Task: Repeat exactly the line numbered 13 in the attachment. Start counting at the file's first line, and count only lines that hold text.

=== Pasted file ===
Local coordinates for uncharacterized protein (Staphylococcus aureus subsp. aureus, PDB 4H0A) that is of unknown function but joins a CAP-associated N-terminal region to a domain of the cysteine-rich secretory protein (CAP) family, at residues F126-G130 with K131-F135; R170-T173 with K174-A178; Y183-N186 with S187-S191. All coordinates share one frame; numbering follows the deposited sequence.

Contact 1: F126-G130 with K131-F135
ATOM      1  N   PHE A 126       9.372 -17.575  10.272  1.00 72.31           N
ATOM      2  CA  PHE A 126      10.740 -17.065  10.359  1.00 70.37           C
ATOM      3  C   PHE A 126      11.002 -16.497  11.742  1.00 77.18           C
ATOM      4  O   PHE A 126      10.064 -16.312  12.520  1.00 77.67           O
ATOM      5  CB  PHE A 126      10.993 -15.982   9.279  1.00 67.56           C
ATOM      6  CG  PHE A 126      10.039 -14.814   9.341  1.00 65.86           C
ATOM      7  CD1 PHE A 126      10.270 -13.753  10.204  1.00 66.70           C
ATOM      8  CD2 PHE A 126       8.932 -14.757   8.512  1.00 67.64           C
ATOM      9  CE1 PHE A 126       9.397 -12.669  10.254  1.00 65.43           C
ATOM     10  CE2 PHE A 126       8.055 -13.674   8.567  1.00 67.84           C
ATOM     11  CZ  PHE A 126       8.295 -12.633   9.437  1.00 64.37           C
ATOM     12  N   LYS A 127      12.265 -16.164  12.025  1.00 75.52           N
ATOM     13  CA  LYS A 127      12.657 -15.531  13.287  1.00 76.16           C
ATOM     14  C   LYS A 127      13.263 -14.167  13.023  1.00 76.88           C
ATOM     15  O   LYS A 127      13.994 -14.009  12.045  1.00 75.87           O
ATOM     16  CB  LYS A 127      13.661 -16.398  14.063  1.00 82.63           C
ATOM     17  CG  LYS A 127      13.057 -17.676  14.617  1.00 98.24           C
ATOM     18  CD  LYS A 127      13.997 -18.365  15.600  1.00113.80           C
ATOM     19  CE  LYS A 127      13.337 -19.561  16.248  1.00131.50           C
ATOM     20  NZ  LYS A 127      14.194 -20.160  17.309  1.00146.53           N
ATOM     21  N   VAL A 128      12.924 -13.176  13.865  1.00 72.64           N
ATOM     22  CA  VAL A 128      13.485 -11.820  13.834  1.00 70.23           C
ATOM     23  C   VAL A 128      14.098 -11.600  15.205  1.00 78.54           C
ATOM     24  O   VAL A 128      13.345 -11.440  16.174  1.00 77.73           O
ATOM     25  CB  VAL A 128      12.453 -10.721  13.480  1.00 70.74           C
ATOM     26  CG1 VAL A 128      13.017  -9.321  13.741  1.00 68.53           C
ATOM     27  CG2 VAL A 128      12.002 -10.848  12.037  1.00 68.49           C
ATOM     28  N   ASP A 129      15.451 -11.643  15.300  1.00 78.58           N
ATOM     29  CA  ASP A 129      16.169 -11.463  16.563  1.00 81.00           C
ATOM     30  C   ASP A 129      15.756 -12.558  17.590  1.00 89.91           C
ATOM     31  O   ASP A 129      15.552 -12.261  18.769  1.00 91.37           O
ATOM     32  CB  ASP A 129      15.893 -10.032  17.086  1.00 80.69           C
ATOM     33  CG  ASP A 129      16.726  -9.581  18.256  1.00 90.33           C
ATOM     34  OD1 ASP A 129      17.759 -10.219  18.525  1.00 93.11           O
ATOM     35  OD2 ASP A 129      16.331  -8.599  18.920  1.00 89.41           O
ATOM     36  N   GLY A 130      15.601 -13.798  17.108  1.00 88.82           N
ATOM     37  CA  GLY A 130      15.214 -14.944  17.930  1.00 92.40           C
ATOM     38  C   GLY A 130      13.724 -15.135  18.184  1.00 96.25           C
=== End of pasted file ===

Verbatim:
ATOM     11  CZ  PHE A 126       8.295 -12.633   9.437  1.00 64.37           C